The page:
Astrid Plastic Surgery Clinic

The Quest For Bigger Eyes

Lift Enhancement

There is no question that bigger and brighter eyes is one of the top requests at cosmetic surgery clinics. Although the size of your eyes is mostly dependent on your ethnicity and genetics, there are causes that are correctable by surgery. The improvable causes for small eyes include ptosis, epicanthal fold and hooding. In this article, we will cover on how these can be corrected by eye-opening surgeries and what to expect.

Ptosis Correction Surgery

Ptosis, or droopy eyelids, is a condition where the eyelid muscles are not able to lift the upper eyelids effectively. This may be due to an inborn defect in the eyelid muscles, or due to wear-and-tear with age, leading to muscle weakness. Apart from being a cosmetic concern, ptosis can lead to a number of health concerns, such as visual obstruction, eye strain and fatigue, headaches and neck aches.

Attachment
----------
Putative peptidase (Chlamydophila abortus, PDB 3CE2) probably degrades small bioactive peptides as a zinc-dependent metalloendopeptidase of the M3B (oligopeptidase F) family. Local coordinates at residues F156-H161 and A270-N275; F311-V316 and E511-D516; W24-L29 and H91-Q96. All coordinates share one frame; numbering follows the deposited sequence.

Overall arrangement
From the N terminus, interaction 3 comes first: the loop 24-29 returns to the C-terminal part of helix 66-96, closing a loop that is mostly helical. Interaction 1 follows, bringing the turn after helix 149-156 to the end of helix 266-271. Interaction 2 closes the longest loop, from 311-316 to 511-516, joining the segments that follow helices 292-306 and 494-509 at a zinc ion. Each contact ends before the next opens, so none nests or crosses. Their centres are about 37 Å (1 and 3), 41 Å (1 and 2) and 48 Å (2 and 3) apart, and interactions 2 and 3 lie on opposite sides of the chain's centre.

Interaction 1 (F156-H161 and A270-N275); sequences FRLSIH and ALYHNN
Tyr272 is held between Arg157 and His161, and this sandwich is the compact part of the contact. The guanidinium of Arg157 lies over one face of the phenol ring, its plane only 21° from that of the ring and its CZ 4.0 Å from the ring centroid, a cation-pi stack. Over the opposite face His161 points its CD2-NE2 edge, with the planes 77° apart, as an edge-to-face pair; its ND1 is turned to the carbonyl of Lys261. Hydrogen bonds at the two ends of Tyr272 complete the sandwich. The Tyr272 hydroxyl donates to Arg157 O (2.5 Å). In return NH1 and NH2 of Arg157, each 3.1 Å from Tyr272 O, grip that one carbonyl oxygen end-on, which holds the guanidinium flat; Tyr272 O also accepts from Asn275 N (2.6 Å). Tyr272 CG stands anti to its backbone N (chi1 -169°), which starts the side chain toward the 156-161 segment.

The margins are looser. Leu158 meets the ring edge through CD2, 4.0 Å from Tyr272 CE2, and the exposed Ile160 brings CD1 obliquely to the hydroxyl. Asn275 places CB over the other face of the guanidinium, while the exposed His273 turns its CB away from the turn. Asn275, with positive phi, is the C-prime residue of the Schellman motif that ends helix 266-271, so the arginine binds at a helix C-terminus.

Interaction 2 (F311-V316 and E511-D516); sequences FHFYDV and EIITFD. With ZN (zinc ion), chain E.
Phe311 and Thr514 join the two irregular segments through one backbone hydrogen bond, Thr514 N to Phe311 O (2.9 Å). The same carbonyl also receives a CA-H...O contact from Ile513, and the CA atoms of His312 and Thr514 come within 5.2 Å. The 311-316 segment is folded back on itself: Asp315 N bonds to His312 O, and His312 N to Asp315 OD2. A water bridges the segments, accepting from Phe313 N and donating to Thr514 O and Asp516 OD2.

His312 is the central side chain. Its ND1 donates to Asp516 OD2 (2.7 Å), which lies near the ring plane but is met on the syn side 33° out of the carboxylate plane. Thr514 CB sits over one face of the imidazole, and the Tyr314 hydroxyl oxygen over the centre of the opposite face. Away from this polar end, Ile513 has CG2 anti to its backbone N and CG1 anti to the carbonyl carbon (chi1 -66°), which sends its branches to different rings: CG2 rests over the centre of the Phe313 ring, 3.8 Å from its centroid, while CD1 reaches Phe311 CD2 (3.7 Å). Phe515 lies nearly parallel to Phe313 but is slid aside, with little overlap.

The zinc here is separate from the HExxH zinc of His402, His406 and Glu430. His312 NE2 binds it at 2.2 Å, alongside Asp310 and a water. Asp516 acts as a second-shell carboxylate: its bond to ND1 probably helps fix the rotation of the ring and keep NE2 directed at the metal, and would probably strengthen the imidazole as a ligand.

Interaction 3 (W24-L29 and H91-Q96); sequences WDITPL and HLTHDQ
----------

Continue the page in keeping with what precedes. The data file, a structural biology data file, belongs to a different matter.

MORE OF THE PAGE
Ptosis correction surgery (also known as an eye lift) treats the defective eyelid muscle by repairing the defective or worn out eyelid muscles. Mild ptosis can be corrected using a scarless suture technique. Majority of the time, ptosis correction is performed via an incision placed along the double eyelid fold and downtime is around 1-2 weeks.



It is common for people of Oriental origin to have an epicanthal fold, the extra skin that folds over the inner corner of the eye and makes the eye look shorter.

An epicanthoplasty surgery lifts and removes the epicanthal fold to uncover the inner corner of the eyes, hence widening the eyes. With the latest redraping technique, the surgical scars, rather than visible, are hidden along inner edges of the eyes.

An epicanthoplasty is commonly combined with an eye-lift (ptosis correction) to further enlarge the eyes.


The eyelid skin, being the thinnest skin in the body, is prone to sagging, a condition more commonly known as hooding. Hooded eyes appear smaller because the eyes are partially covered by the loose skin. Upper eyelids are prone to puffiness due to excess fat or water retention, which also decreases the size of the eyes.

During an upper eyelid surgery (or blepharoplasty), excess skin and fat are removed to improve the upper eyelid contour and open up the eyes. Like ptosis correction, the scar is concealed as the upper eyelid fold.

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